Interview: Jim Walsh on the Bastards of Young


The Replacements: All Over But the Shouting, An Oral History is the new book by Minneapolis writer Jim Walsh. Jim was in town last week as part of a book tour, reading at a local bookstore and chatting about the Replacements on-air at KEXP. It’s a book tour with an unconventional twist, however — in each city he’s visited, local bands have been getting together for a Replacements cover night. Seattle’s took place at the Comet Tavern, featured a dozen performers, and doubled as a benefit — all proceeds went toward local indie-rock icon Kim Warnick’s hospital bills. Anyone who saw Walsh at the event, snapping photos and singing along, knew immediately that these nights are highlights of his trip. “Being in a room packed with people as passionate about the Replacements as I am,” Walsh said from the Comet’s makeshift stage, “is just an incredible feeling.”

Sgt. Major covering the ‘Mats
photo by Jim Walsh

Jim took time out between bands to talk for a few minutes about the book and the Replacements. Let’s get to it.

Folks who saw a Replacements gig always mention the chaos, the “this could spin out of control at any moment” tension that was so much a part of the live show. How do you capture that kind of adrenalin in a book?

Through oral history. There’s a narrative thread through the book, but it’s also very, very impressionistic. The Replacements were a haphazard experience — a lot of ideas and sounds thrown together into a jumble. And to some degree, that’s what this book is. But if you’re paying attention, there is that narrative thread as well.

One thing that stands out in the book is Slim Dunlap’s obvious desire to distance himself personally from the band. He takes pains to let people know he never wanted to be “Bob’s replacement” after Bob was sacked, and always considered himself simply a hired gun.

Slim sees himself as the classic sideman. And, you know, Slim’s no dummy; he knows there are plenty of people who think the Replacements ended once Bob was out of the band. And he knows that he wasn’t the reason the band went on as long as it did — it was Paul’s songs. All that said, they made great records and played some great live shows with Slim. It was a different band, certainly. But Slim had that ringing, almost Byrds-like guitar sound that really meshed with that era of the band. So I disagree when people say it ended when Bob was out. They made great records with Slim as well.

Michael Azerrad wrote a chapter on the Replacements in his book Our Band Could Be Your Life — do you think he captured the essence of the band?

I liked it. I liked the Minneapolis things, the Huskers and the Mats. It really captured the scene. Punk rock wasn’t like the Sixties, where pretty much everything was happening on the two coasts. Punk rock was in the midwest too. It was everywhere. Everyone was doing something, there were so many cities just exploding with great punk rock, or some version of it. Those bands really could have been our lives.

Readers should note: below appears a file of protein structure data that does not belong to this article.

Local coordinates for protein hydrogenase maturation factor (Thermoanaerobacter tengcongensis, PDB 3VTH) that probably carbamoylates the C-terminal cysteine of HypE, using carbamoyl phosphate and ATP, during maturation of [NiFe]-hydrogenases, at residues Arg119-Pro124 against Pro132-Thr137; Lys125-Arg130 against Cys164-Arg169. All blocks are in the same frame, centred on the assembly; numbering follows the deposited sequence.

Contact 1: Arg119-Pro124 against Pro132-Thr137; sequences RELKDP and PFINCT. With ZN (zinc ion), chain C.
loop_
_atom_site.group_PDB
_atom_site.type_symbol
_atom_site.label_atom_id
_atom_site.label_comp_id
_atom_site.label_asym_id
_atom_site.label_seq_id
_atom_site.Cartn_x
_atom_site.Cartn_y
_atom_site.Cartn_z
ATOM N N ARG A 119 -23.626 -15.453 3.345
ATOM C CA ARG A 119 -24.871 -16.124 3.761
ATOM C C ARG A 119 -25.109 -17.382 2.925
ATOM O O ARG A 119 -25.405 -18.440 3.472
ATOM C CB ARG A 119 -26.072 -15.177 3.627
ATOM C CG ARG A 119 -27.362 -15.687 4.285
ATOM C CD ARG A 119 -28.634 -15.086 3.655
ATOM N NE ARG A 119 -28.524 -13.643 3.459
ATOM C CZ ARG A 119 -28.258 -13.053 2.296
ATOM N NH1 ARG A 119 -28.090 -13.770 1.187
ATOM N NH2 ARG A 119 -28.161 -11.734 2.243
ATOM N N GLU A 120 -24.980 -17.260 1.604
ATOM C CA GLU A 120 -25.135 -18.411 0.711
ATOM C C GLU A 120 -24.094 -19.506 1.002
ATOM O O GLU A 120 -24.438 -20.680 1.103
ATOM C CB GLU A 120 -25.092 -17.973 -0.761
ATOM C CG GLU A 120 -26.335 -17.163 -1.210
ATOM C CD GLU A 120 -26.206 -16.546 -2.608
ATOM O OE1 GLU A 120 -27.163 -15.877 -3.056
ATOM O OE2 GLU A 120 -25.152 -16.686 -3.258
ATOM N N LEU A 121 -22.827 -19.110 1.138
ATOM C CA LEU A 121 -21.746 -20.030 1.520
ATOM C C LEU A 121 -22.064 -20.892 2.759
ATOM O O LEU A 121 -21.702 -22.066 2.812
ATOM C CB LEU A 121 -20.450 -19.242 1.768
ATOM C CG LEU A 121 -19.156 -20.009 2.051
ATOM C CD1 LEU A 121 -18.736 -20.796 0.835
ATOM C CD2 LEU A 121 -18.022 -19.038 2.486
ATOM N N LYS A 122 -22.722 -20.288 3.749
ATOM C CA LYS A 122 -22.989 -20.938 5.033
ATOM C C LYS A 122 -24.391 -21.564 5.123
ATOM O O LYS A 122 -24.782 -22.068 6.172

Laurie Lindeen — who’s obviously biased, but hey, she was a fan before a spouse — has said in interviews that Paul Westerberg is “our generation’s Bob Dylan.” Agree?

I think when people say that, they’re just trying to explain to other people how great a songwriter Paul is, and how deeply he’s touched so many people. And that’s certainly valid. But I’d hate to put that on him, you know? Dylan is Dylan, Westerberg is Westerberg. Who’d want to be called the Bob Dylan of their generation? I just reject that, because there’s just too much Sixties Boomer bullshit that comes with it. One big difference is, in the Sixties there were so many people listening. And in the Eighties, it wasn’t that way. It was so much worse. Paul’s songs never really had a chance to be on the radio.

What’s your take on Paul Westerberg’s solo work? I know some folks who love it, and others who treat it with almost a sort of disdain. It seems to intrude on the mythology of the band, the wilder years. What is it about Westerberg’s solo work that polarizes people?

Nostalgia. They want to live through another Replacements. And you know what? It’s just not gonna happen. That’s done, and that band could never be what it was. I hate comparing — you know, “Paul’s solo work vs. the Replacements” — because it’s too much like sports; making lists and rating this versus that. Maybe I’m a horseshit critic when it comes to that, but I don’t do that with music. The guy has given so much to me and to so many others over the years, both in that band and as a solo artist — why nitpick?

Sometimes I think people just don’t want an “adult” Paul Westerberg album.

But he was an adult when he was in the Replacements! A lot of those songs are very mature songs. The people who only heard the bratty kids playing music just weren’t listening very hard. He was a very deep, very soulful guy right from the beginning.

Maybe the polish of the solo records is what people find suspect.

(laughs) I think that’s the case with a lot of things people talk themselves out of. And it’s their loss. You got to bars to see a show, and all these people are standing around with their arms folded while there might be a brilliant musical moment going on. You’ve got to enter into things with an open mind if you want it to be any kind of rich experience.

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